Notice I’ve specified the range of followers and people they follow, i.e. Twitter ‘friends’. The number 525 might seem odd, but it was the closest to 500 I could get when I was using the sliding tool on ManageFlitter’s dashboard. The reason I have chosen all these settings is it increases the likelihood that I will find real people (as opposed to spammers) who might engage with me and follow me back. The reason I choose 100,000 or fewer followers is to eliminate the ‘celebrity’ accounts. By ‘celebrities’ I don’t only mean famous people, but also large companies/organisations, media, newspapers, magazines, publishers, etc. There is no harm in following these kinds of accounts if you are interested in what they are Tweeting about, but they are highly unlikely to follow you back or engage with you. The ‘real’ people (for me and for most of my clients) lie in the middle range, being neither too small nor too large.

Following People Who Have Tweeted on a Certain Topic

It is also possible to set up people who have Tweeted on a specific topic. However, it’s important to remember that just because they use a word in their Tweets, this does NOT mean they are particularly interested in the subject matter, or that they even used the word in the way you might use it. Thus, when setting up rules using this kind of filter, you’ll get better results if you use either a hashtag OR a multi-word phrase rather than a single word.

As an example of what I mean, here is a rule I set up, one for the hashtag #SocEnt (Twitter shorthand for ‘social enterprise’):

How to follow people who have Tweeted about #SocEnt on Twitter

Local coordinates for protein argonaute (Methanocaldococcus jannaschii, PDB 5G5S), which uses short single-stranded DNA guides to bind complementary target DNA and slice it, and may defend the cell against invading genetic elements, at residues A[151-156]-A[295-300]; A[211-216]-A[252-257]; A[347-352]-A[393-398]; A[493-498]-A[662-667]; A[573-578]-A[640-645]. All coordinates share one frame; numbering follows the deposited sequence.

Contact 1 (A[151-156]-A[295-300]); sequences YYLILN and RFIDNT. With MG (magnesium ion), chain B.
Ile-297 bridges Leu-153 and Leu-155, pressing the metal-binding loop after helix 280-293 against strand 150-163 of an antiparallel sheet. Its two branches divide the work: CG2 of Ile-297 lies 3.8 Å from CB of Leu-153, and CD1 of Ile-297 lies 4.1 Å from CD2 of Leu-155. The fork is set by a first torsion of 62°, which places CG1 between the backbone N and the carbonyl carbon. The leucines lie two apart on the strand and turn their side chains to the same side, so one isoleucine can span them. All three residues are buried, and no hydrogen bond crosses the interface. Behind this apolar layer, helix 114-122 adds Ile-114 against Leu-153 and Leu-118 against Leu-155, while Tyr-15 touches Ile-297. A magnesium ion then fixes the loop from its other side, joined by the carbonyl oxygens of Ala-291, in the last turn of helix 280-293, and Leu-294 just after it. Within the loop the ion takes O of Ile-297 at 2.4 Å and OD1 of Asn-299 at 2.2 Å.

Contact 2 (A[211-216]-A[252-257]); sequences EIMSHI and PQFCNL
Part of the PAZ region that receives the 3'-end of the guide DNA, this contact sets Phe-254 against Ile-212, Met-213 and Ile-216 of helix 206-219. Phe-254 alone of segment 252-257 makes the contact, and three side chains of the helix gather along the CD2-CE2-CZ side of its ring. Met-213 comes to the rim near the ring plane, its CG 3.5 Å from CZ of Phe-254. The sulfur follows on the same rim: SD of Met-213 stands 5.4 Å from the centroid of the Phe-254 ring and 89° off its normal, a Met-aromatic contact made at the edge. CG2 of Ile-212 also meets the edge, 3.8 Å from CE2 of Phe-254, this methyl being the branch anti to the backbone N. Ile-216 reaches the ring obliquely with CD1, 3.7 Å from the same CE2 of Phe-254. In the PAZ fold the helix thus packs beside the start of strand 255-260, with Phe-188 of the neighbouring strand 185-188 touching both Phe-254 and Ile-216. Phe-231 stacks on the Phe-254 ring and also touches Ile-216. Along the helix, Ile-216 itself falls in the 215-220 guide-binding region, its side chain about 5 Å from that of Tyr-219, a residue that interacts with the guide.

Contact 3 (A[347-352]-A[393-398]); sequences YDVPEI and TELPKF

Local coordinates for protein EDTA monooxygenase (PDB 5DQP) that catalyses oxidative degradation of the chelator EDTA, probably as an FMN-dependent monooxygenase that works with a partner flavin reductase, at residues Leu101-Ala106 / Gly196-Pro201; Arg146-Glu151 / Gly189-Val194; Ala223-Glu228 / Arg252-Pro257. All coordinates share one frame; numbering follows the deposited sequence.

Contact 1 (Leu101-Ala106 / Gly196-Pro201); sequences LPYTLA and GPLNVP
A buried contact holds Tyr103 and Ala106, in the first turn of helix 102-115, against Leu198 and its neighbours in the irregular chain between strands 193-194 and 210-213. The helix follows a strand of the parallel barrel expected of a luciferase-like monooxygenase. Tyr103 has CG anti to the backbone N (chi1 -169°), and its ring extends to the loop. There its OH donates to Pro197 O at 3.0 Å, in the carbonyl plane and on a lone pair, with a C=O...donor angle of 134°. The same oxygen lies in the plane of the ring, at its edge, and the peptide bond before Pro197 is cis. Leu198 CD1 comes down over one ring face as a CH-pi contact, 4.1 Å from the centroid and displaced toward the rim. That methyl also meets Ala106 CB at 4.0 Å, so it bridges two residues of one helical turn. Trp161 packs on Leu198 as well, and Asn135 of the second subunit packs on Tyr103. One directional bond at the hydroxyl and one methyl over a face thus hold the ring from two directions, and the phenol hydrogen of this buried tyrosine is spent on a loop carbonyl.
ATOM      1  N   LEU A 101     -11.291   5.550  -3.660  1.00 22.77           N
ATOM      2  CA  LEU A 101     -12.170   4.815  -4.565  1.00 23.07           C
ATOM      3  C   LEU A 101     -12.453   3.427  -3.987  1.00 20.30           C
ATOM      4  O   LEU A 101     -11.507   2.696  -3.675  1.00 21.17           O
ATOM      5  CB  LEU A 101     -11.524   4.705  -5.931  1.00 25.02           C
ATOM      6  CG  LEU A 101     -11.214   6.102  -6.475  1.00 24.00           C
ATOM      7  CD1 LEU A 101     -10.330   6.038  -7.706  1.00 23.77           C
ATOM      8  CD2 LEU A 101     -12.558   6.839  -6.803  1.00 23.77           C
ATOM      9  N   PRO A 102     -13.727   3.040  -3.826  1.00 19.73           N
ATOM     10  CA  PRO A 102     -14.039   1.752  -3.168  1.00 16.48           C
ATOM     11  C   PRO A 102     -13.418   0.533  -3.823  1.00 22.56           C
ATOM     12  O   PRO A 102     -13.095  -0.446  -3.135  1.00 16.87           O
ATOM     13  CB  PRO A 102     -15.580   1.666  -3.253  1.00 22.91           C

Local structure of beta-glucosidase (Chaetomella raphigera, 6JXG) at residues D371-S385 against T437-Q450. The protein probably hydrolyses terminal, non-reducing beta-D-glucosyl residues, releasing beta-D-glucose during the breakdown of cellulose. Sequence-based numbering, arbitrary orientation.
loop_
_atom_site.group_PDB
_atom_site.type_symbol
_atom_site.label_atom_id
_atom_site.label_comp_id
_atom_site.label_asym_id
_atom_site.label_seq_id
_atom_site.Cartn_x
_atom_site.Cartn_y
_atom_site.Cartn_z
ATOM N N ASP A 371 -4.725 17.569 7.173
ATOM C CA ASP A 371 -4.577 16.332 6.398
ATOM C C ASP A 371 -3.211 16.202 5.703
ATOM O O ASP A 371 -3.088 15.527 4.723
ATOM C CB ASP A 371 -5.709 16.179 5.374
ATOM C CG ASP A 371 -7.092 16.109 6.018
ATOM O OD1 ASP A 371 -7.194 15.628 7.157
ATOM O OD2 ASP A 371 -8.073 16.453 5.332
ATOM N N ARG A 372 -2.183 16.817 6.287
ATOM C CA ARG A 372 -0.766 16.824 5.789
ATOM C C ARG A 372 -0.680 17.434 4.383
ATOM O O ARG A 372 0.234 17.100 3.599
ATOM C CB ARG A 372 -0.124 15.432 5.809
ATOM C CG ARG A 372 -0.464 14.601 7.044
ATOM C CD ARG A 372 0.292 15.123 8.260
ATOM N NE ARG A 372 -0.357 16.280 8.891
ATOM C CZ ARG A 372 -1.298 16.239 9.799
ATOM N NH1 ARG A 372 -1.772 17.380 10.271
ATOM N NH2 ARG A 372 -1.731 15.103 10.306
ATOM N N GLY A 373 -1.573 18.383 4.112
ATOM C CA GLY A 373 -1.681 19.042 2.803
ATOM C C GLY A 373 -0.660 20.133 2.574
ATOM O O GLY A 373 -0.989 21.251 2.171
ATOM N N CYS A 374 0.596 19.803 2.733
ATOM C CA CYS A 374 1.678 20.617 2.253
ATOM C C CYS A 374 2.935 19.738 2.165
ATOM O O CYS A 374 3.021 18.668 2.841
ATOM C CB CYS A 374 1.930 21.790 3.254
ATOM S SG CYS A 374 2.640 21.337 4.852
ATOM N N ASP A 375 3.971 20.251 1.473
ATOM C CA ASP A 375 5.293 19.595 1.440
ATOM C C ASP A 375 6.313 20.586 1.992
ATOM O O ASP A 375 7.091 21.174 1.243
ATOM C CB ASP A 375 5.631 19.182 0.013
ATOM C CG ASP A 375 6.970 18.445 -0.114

Notice I have set the frequency to ‘Tweeted less than 1 week ago’. I’m not sure whether this means that the actual TWEET containing the search term is less than a week old, or that they mentioned it SOMETIME in the past. It would be nice if it were the former, as the more RECENTLY someone has Tweeted a relevant term, the more likely they will be interested in that subject matter. I will have to ask ManageFlitter which of these is the case.

Following People Who Follow or Are Followed by Other Twitter Users

Some of you might query the logic of setting up a filter to follow people who follow or are followed by other Twitter users. While you might think it’s just too easy – and not very ethical – to ‘poach’ someone else’s contacts, from experience it’s not nearly as effective a strategy as you might think. People on Twitter have no real control over who follows them, and unless they are judicious (as you will become) about whom they follow, this list can end up looking quite random. You might also discover a large percentage of their followers are inactive accounts or spammers.